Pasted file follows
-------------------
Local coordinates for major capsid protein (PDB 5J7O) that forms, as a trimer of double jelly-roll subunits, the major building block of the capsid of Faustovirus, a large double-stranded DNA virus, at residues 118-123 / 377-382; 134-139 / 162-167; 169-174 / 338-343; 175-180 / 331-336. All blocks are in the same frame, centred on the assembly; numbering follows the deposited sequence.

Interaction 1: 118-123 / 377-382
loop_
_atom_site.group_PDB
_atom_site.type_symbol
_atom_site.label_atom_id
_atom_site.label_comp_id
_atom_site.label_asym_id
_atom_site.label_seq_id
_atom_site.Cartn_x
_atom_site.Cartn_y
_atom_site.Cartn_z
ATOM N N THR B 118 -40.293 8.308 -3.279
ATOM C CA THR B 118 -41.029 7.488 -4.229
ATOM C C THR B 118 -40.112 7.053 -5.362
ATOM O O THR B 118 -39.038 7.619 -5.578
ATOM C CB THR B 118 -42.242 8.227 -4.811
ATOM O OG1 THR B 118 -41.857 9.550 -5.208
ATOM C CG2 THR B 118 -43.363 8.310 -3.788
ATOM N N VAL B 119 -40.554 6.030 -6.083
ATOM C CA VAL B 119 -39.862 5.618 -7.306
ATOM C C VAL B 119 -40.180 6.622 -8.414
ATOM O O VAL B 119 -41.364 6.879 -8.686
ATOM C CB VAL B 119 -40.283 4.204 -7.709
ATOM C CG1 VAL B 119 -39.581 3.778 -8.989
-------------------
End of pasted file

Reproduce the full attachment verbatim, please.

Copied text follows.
Local coordinates for major capsid protein (PDB 5J7O) that forms, as a trimer of double jelly-roll subunits, the major building block of the capsid of Faustovirus, a large double-stranded DNA virus, at residues 118-123 / 377-382; 134-139 / 162-167; 169-174 / 338-343; 175-180 / 331-336. All blocks are in the same frame, centred on the assembly; numbering follows the deposited sequence.

Interaction 1: 118-123 / 377-382
loop_
_atom_site.group_PDB
_atom_site.type_symbol
_atom_site.label_atom_id
_atom_site.label_comp_id
_atom_site.label_asym_id
_atom_site.label_seq_id
_atom_site.Cartn_x
_atom_site.Cartn_y
_atom_site.Cartn_z
ATOM N N THR B 118 -40.293 8.308 -3.279
ATOM C CA THR B 118 -41.029 7.488 -4.229
ATOM C C THR B 118 -40.112 7.053 -5.362
ATOM O O THR B 118 -39.038 7.619 -5.578
ATOM C CB THR B 118 -42.242 8.227 -4.811
ATOM O OG1 THR B 118 -41.857 9.550 -5.208
ATOM C CG2 THR B 118 -43.363 8.310 -3.788
ATOM N N VAL B 119 -40.554 6.030 -6.083
ATOM C CA VAL B 119 -39.862 5.618 -7.306
ATOM C C VAL B 119 -40.180 6.622 -8.414
ATOM O O VAL B 119 -41.364 6.879 -8.686
ATOM C CB VAL B 119 -40.283 4.204 -7.709
ATOM C CG1 VAL B 119 -39.581 3.778 -8.989